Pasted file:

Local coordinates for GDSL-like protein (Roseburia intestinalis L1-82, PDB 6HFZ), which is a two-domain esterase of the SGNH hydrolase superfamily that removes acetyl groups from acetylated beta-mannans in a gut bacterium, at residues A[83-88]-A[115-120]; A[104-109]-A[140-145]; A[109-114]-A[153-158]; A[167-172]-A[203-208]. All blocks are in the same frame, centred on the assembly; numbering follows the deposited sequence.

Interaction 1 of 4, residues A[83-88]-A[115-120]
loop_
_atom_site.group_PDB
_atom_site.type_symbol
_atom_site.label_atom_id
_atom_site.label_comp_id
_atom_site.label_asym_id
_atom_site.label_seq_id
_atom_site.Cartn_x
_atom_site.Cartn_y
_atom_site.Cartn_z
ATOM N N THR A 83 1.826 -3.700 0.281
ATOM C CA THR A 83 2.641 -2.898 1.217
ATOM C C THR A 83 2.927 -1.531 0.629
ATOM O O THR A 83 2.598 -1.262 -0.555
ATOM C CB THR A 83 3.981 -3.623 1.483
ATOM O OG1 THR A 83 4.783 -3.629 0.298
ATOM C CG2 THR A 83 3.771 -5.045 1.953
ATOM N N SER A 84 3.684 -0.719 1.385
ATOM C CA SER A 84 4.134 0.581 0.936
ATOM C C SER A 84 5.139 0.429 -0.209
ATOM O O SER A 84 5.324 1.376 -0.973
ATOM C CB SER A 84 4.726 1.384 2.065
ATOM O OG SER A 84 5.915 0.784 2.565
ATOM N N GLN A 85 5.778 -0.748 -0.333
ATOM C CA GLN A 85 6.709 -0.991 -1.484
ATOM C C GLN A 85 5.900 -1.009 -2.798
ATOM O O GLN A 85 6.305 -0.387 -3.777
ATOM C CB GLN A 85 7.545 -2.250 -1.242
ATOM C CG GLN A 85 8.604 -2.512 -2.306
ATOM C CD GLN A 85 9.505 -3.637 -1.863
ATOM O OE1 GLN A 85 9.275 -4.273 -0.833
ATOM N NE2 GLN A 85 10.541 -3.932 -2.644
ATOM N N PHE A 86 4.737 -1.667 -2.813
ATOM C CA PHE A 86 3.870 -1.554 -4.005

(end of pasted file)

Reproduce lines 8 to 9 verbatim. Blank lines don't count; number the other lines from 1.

_atom_site.label_asym_id
_atom_site.label_seq_id